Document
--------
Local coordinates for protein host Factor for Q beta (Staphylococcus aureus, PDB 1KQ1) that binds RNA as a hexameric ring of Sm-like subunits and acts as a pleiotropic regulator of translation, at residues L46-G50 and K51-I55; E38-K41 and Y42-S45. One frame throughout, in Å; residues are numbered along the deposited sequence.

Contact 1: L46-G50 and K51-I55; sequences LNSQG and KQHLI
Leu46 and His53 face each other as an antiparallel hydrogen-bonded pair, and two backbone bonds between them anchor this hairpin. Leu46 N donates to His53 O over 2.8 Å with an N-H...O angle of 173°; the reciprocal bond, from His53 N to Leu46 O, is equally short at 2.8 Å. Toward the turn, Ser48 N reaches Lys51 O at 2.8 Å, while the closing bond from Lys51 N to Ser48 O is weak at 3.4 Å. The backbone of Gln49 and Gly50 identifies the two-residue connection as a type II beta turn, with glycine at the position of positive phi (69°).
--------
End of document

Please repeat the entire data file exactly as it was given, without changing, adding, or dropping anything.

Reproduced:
Local coordinates for protein host Factor for Q beta (Staphylococcus aureus, PDB 1KQ1) that binds RNA as a hexameric ring of Sm-like subunits and acts as a pleiotropic regulator of translation, at residues L46-G50 and K51-I55; E38-K41 and Y42-S45. One frame throughout, in Å; residues are numbered along the deposited sequence.

Contact 1: L46-G50 and K51-I55; sequences LNSQG and KQHLI
Leu46 and His53 face each other as an antiparallel hydrogen-bonded pair, and two backbone bonds between them anchor this hairpin. Leu46 N donates to His53 O over 2.8 Å with an N-H...O angle of 173°; the reciprocal bond, from His53 N to Leu46 O, is equally short at 2.8 Å. Toward the turn, Ser48 N reaches Lys51 O at 2.8 Å, while the closing bond from Lys51 N to Ser48 O is weak at 3.4 Å. The backbone of Gln49 and Gly50 identifies the two-residue connection as a type II beta turn, with glycine at the position of positive phi (69°).